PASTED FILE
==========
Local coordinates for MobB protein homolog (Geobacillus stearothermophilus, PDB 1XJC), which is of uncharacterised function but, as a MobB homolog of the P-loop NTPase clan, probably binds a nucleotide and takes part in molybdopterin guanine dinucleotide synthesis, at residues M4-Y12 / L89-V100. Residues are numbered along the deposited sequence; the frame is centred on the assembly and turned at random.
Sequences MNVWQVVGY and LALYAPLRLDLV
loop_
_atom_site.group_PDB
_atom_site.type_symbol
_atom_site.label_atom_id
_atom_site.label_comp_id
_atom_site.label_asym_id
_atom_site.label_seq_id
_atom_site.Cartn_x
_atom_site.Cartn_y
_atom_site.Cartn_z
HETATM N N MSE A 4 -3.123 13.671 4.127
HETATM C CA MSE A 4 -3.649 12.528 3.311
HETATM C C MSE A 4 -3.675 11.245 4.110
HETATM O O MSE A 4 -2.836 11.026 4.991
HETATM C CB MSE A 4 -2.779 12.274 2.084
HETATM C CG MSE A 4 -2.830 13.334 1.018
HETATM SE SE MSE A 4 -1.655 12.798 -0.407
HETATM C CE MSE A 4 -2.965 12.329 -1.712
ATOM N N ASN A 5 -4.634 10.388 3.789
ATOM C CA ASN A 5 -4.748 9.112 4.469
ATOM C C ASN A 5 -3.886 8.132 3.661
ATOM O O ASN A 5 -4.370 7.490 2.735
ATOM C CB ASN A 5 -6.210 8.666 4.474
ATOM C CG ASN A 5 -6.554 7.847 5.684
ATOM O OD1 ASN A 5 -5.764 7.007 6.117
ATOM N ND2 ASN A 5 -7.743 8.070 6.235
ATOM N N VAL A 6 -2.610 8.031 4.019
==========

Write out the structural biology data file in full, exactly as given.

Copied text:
Local coordinates for MobB protein homolog (Geobacillus stearothermophilus, PDB 1XJC), which is of uncharacterised function but, as a MobB homolog of the P-loop NTPase clan, probably binds a nucleotide and takes part in molybdopterin guanine dinucleotide synthesis, at residues M4-Y12 / L89-V100. Residues are numbered along the deposited sequence; the frame is centred on the assembly and turned at random.
Sequences MNVWQVVGY and LALYAPLRLDLV
loop_
_atom_site.group_PDB
_atom_site.type_symbol
_atom_site.label_atom_id
_atom_site.label_comp_id
_atom_site.label_asym_id
_atom_site.label_seq_id
_atom_site.Cartn_x
_atom_site.Cartn_y
_atom_site.Cartn_z
HETATM N N MSE A 4 -3.123 13.671 4.127
HETATM C CA MSE A 4 -3.649 12.528 3.311
HETATM C C MSE A 4 -3.675 11.245 4.110
HETATM O O MSE A 4 -2.836 11.026 4.991
HETATM C CB MSE A 4 -2.779 12.274 2.084
HETATM C CG MSE A 4 -2.830 13.334 1.018
HETATM SE SE MSE A 4 -1.655 12.798 -0.407
HETATM C CE MSE A 4 -2.965 12.329 -1.712
ATOM N N ASN A 5 -4.634 10.388 3.789
ATOM C CA ASN A 5 -4.748 9.112 4.469
ATOM C C ASN A 5 -3.886 8.132 3.661
ATOM O O ASN A 5 -4.370 7.490 2.735
ATOM C CB ASN A 5 -6.210 8.666 4.474
ATOM C CG ASN A 5 -6.554 7.847 5.684
ATOM O OD1 ASN A 5 -5.764 7.007 6.117
ATOM N ND2 ASN A 5 -7.743 8.070 6.235
ATOM N N VAL A 6 -2.610 8.031 4.019